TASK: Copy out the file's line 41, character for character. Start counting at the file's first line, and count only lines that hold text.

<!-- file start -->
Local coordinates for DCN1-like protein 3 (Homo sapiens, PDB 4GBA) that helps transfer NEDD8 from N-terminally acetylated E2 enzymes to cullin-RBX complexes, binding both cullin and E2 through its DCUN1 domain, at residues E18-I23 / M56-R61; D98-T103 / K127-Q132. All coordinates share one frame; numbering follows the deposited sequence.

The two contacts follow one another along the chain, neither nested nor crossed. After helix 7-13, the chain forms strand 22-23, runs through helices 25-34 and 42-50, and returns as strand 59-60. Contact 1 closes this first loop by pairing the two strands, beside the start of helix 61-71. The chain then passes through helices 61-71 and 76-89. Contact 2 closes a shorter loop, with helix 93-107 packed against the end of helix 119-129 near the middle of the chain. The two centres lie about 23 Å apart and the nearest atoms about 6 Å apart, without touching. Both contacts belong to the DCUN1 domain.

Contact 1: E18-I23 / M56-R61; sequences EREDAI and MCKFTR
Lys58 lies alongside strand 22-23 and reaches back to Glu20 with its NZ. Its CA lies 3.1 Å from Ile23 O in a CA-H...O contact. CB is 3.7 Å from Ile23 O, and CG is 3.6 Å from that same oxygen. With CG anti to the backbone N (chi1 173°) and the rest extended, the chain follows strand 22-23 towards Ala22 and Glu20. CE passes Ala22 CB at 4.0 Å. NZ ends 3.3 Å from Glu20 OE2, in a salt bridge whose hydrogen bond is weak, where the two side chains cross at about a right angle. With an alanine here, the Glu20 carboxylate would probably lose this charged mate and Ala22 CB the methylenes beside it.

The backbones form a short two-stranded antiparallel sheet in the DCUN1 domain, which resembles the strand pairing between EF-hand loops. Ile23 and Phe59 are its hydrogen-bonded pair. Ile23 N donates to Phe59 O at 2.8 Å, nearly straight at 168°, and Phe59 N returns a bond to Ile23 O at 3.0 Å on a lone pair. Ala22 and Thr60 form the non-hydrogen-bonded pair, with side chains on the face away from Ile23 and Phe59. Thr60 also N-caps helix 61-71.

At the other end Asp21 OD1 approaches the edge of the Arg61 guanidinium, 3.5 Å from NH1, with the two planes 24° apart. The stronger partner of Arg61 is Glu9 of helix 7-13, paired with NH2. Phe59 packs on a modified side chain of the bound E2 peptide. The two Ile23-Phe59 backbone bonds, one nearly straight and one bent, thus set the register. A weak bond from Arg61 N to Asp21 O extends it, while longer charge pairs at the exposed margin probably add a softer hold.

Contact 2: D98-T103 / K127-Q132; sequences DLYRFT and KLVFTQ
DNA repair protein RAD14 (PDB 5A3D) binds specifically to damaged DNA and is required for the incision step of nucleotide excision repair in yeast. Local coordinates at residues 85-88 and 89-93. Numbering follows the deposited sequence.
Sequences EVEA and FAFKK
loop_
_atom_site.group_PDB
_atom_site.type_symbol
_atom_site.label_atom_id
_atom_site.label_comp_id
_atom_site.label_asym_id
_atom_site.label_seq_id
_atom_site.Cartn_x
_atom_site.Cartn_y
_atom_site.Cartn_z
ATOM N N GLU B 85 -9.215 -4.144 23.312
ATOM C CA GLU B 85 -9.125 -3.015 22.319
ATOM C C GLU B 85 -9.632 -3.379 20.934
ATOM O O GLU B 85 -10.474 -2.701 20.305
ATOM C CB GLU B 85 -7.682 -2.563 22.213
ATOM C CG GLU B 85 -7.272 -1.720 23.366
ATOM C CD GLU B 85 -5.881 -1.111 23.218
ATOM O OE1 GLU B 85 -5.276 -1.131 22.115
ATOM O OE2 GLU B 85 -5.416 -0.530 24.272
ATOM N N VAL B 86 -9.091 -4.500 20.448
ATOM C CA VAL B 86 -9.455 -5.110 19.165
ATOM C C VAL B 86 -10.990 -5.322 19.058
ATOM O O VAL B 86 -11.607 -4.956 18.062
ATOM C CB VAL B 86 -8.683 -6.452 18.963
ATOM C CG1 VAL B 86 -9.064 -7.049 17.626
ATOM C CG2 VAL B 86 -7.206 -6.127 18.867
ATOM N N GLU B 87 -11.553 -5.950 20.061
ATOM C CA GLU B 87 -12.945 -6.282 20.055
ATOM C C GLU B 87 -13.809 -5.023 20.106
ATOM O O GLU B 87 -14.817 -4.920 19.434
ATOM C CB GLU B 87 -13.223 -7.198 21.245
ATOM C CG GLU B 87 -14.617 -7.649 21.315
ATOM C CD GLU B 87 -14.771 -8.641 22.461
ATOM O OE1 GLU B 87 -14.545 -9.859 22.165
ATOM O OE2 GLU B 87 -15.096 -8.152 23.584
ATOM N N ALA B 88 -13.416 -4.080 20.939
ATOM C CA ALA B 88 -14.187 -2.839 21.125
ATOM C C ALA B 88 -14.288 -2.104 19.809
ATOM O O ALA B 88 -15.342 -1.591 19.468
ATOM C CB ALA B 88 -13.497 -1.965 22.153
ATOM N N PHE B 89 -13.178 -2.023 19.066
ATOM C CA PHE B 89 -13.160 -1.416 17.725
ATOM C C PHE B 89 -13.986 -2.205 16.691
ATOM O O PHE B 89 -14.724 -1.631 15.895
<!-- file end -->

ATOM C CG GLU B 87 -14.617 -7.649 21.315